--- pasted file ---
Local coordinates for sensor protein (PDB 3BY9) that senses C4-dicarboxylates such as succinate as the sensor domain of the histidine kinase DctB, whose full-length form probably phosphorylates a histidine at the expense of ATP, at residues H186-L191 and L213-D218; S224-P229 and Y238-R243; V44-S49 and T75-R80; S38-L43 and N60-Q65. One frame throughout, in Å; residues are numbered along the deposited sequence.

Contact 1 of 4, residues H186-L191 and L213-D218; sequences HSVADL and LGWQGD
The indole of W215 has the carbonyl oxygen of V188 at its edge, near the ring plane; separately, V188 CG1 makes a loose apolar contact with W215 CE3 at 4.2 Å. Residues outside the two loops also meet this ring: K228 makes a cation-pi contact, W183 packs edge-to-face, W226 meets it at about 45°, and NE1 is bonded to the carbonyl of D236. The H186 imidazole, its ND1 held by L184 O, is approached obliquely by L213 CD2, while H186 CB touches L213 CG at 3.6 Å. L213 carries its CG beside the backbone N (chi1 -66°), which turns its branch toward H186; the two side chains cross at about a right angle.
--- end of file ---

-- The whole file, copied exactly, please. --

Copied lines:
Local coordinates for sensor protein (PDB 3BY9) that senses C4-dicarboxylates such as succinate as the sensor domain of the histidine kinase DctB, whose full-length form probably phosphorylates a histidine at the expense of ATP, at residues H186-L191 and L213-D218; S224-P229 and Y238-R243; V44-S49 and T75-R80; S38-L43 and N60-Q65. One frame throughout, in Å; residues are numbered along the deposited sequence.

Contact 1 of 4, residues H186-L191 and L213-D218; sequences HSVADL and LGWQGD
The indole of W215 has the carbonyl oxygen of V188 at its edge, near the ring plane; separately, V188 CG1 makes a loose apolar contact with W215 CE3 at 4.2 Å. Residues outside the two loops also meet this ring: K228 makes a cation-pi contact, W183 packs edge-to-face, W226 meets it at about 45°, and NE1 is bonded to the carbonyl of D236. The H186 imidazole, its ND1 held by L184 O, is approached obliquely by L213 CD2, while H186 CB touches L213 CG at 3.6 Å. L213 carries its CG beside the backbone N (chi1 -66°), which turns its branch toward H186; the two side chains cross at about a right angle.